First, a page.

The entire time I was reading this book, I found myself wishing I didn’t know how it ends. Dunlap wrote a book that had me dreading each turn of the page, and yet I couldn’t stop reading.
Everyone knows the story of Anastasia and her family. It’s been done many times, and yet this book was different. It took the events and history everyone knows, and added a personal element to it. Dunlap added the thrill of first love and secrecy. It brought the story to life in a whole new way.
The characters have new life as well. It’s easy to understand each person and how their actions helped shape the perception the public had of them and the eventual uprising. I loved how Sasha brought the real world to Anastasia and made her think about her life compared to those of everyone else. She goes from being very naive and thinking her life is just like that of the people, only slightly more privileged, to realizing just how wrong she was yet wishing for that life she thought she had. Anastasia really grows through the entire book and I really liked that.
The only thing I didn’t really enjoy was the amount of summary that existed in the novel. I understand why it’s there, because it’s hard to condense 4, almost 5, years into one book, but I wish some of it had been broken up by more interaction with her family and dialogue. Even though there was a lot of summary, I was incredibly grateful Dunlap didn’t use too much artistic freedom and rearrange all the events that unfolded just to make it fit. She stuck to the real history, for the most part, and the few things she did change or add didn’t impact the novel in any way.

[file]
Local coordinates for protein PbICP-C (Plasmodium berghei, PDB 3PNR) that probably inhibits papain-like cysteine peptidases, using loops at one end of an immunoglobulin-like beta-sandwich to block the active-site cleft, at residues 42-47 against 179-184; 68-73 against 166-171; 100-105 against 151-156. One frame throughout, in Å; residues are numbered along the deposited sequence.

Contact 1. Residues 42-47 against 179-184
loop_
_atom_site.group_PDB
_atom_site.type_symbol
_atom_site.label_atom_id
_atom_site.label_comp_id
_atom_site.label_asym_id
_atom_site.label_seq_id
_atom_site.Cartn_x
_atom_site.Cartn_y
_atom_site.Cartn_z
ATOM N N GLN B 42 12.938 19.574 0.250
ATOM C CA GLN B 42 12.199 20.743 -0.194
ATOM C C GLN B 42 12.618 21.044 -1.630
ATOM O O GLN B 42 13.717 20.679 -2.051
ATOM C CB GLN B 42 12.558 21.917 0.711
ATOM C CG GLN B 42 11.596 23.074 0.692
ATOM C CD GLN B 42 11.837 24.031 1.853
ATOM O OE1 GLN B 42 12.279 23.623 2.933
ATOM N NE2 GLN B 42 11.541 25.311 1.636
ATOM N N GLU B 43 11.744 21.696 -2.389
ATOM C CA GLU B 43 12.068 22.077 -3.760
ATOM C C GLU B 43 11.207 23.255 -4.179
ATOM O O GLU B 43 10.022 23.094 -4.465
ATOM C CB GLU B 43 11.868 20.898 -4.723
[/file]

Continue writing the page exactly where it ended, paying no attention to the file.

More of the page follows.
This was a great book about one of, what I consider to be, the most interesting times in European history. It really shows how just a few actions can set off a snowball that ends tragically. I especially enjoyed the ending, even though it is one of the saddest conclusions I’ve read, simply because you know what happens next, even without being told. For anyone that loves history, this is a fantastic book to read.